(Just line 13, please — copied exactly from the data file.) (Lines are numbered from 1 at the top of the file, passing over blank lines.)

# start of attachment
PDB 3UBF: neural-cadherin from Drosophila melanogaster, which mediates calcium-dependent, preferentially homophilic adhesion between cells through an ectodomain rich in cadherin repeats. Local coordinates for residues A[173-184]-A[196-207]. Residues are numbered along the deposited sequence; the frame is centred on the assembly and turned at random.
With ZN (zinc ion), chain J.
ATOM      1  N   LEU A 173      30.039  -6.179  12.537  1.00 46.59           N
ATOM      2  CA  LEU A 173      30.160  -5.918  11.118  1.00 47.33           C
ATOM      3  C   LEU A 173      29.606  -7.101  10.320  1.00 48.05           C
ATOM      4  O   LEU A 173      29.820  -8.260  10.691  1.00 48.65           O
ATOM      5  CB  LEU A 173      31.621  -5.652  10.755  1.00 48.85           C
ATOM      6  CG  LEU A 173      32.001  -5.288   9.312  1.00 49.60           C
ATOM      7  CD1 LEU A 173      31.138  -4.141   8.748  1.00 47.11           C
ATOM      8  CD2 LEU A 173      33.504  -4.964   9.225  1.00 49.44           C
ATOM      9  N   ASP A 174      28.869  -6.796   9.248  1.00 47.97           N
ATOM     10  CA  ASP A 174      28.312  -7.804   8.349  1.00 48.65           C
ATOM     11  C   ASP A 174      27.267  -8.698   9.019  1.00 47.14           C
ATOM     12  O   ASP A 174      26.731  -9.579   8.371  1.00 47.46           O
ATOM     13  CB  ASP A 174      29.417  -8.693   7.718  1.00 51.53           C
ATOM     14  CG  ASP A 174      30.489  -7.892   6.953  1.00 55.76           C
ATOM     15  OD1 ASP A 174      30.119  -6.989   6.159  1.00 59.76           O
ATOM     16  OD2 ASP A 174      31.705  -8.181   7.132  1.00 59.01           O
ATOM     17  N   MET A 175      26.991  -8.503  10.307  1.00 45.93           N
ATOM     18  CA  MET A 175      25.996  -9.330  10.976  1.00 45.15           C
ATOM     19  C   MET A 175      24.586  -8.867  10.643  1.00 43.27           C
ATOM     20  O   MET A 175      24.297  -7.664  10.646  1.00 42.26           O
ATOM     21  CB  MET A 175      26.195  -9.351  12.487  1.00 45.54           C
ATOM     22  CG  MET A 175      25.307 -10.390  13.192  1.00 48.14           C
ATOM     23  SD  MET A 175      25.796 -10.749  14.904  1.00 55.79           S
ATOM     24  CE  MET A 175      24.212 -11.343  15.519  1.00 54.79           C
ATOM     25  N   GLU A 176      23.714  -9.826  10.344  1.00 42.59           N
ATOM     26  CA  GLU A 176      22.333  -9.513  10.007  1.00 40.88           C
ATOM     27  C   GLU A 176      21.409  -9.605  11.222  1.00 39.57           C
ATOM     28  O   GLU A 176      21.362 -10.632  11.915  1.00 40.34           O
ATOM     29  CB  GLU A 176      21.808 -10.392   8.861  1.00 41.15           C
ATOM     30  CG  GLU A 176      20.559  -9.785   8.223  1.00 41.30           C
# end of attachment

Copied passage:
ATOM     11  C   ASP A 174      27.267  -8.698   9.019  1.00 47.14           C